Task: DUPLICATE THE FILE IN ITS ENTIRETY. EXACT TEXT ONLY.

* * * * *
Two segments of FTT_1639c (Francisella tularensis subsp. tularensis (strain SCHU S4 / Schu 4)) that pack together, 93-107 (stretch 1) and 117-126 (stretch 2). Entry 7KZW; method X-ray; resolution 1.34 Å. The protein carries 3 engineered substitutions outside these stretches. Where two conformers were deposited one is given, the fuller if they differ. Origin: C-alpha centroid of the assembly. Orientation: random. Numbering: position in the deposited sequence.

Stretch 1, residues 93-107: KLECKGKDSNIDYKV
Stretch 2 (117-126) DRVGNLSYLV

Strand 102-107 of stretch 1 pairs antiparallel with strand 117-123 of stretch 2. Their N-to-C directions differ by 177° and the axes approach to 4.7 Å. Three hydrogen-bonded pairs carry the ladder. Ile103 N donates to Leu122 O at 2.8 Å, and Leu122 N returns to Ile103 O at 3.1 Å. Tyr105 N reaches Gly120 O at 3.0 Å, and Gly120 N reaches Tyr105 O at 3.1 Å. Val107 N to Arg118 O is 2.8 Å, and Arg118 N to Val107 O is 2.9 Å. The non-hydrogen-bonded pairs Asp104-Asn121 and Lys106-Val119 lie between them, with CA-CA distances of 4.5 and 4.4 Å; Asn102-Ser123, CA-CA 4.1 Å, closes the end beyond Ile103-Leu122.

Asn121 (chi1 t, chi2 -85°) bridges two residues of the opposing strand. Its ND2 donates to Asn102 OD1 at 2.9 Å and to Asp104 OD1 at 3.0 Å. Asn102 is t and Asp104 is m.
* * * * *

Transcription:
Two segments of FTT_1639c (Francisella tularensis subsp. tularensis (strain SCHU S4 / Schu 4)) that pack together, 93-107 (stretch 1) and 117-126 (stretch 2). Entry 7KZW; method X-ray; resolution 1.34 Å. The protein carries 3 engineered substitutions outside these stretches. Where two conformers were deposited one is given, the fuller if they differ. Origin: C-alpha centroid of the assembly. Orientation: random. Numbering: position in the deposited sequence.

Stretch 1, residues 93-107: KLECKGKDSNIDYKV
Stretch 2 (117-126) DRVGNLSYLV

Strand 102-107 of stretch 1 pairs antiparallel with strand 117-123 of stretch 2. Their N-to-C directions differ by 177° and the axes approach to 4.7 Å. Three hydrogen-bonded pairs carry the ladder. Ile103 N donates to Leu122 O at 2.8 Å, and Leu122 N returns to Ile103 O at 3.1 Å. Tyr105 N reaches Gly120 O at 3.0 Å, and Gly120 N reaches Tyr105 O at 3.1 Å. Val107 N to Arg118 O is 2.8 Å, and Arg118 N to Val107 O is 2.9 Å. The non-hydrogen-bonded pairs Asp104-Asn121 and Lys106-Val119 lie between them, with CA-CA distances of 4.5 and 4.4 Å; Asn102-Ser123, CA-CA 4.1 Å, closes the end beyond Ile103-Leu122.

Asn121 (chi1 t, chi2 -85°) bridges two residues of the opposing strand. Its ND2 donates to Asn102 OD1 at 2.9 Å and to Asp104 OD1 at 3.0 Å. Asn102 is t and Asp104 is m.